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Bavarian media firm began with classics

It’s a double anni this year for Tele-Munchen’s managing director and half-owner Herbert Kloiber: Twenty-five years since the company was set up and 25 years since the start of his meteoric career.

Kloiber got his first job at 29, right out of law school, in May 1970. His first employer is now his biggest competitor: media magnate Leo Kirch. “My entire learning period was at Kirch’s Beta/Taurus,” says Kloiber.

He worked in various sections, including international distribution, but ended up producing and selling classical music TV productions.

From 1974 to 1976, Kloiber headed Kirch’s classic subsid, Unitel, and, like Kirch, he has a love of classical music in his veins. Born and raised in Vienna, and educated at a Swiss boarding school (which he says taught him English, French and Italian so well that he couldn’t spell German correctly when he was finished), he and his family were close to the legendary conductor, Herbert von Karajan.

“(Von) Karajan was not my godfather, but he was a godfather-like figure to me,” says Kloiber. “I followed him as he toured with the Berlin Philharmonic, and he took me to recording sessions.”

In 1968, it was von Karajan who introduced Kloiber to Leo Kirch – at a taping of Verdi’s “Requiem” in Milan.

His relationship with von Karajan and music lasted longer than that with Kirch. “My departure in 1976 was quick and not entirely amicable,” says Kloiber. “It was a combination of my wanting to be my own boss and an incident (a disagreement over a contract with a third party) that now, looking back, had no real significance.”

Kloiber and partner Fritz Buttenstedt left Unitel together and founded a competing classical TV production company, which became Clasart.

“Clasart was basically a two-man band for a year,” says Kloiber. “It’s still special to me, though we use it now as a library and sometimes as a logo for movie production.

“Making classical music productions now would be an anti-climax after working with some of the greatest and most exciting artists in the world, like Horowitz, Glenn Gould, Rubinstein and Bernstein.”

Though classical music is still his love, he admits that producing it for TV was not a great idea.

“In hindsight, the idea of putting classical music on the small screen, trying to popularize it on TV, was an errant idea. You don’t really attract an audience to classical music by putting it on TV – you should put it in a park or a concert hall or whatever.”

In 1977, Dieter Stolte at pubcaster ZDF pointed out to Kloiber a small fiction production company called Tele-Munchen, whose managing director/writer/producer Walter Ulbrich, owned world rights to the Jack London books. Kloiber mortgaged his house in Vienna, bought out Ulbrich, and with Buttenstedt became fiction producers. (Buttenstedt later retired and now lives in Berlin.)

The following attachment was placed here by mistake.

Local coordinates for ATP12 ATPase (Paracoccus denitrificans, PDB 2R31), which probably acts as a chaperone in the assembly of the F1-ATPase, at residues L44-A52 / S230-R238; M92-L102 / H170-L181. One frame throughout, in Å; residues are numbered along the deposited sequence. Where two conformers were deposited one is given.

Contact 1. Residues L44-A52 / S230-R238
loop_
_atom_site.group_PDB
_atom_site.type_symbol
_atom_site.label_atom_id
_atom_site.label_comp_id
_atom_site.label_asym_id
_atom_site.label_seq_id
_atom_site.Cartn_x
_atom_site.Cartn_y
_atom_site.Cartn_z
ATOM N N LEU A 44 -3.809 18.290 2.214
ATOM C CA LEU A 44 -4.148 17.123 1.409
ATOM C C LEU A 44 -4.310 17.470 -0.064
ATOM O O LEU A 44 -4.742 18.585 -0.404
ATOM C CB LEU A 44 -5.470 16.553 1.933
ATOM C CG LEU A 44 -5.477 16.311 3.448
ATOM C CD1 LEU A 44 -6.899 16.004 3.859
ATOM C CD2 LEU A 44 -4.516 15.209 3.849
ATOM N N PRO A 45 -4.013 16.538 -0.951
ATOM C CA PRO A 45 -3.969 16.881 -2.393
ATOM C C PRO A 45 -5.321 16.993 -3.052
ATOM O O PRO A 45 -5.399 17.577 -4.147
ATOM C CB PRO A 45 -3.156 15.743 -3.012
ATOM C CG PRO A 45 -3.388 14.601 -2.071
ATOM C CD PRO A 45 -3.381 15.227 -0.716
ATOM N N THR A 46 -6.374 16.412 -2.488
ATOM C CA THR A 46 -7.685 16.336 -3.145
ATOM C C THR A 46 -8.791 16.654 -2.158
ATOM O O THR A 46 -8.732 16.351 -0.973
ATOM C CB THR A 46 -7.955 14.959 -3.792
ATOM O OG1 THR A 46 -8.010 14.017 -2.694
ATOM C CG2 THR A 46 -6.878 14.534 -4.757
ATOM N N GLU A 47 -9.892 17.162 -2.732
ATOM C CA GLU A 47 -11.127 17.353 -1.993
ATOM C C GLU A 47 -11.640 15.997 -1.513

TM quickly grew to look more and more like a younger version of the Kirch Group. Film libraries and sales became the focal point, and expansion into theatrical and video distribution and investment in stations arose to serve that activity – as in the Kirch Group.

In TV investments, Kirch has foiled Kloiber’s plans twice so far. When Kirch turned the early SAT 1 into a rights processing machine for his libraries, Kloiber and other investors were forced to bail out. When Kloiber helped set up Tele 5, a direct competitor to SAT 1, he soon found Kirch infiltrating the board.

Kirch bought up parts of co-shareholder Springer publishing and was good friends with – and perhaps a silent partner to – co-shareholder Silvio Berlusconi.

“When the other shareholders had more or less sold out to Kirch, we had no other choice,” says Kloiber.

TM sold out for a profit – nearly $135 million (DM 200 million) for a 26% stake in a business still losing money – but it still hurt.

However, Kirch and Kloiber have also crossed paths on friendly business terms. “There have been deals between Kirch and TMG at all times,” says Kloiber. “There’s a difference between being in business together and making a deal.

“We’ve sold movies and animated material to (the Kirch-influenced commercial channel) Pro 7. I have a good relationship with Pro 7’s Georg Kofler: We even go skiing together.”

Kloiber, 48 this year and married with two teenage children, doesn’t regret having left a career in his great love, classical music.

“I’ve been in business for 25 years, as long as TM has existed. I’ve never had a day when I haven’t looked forward to going to the office.”

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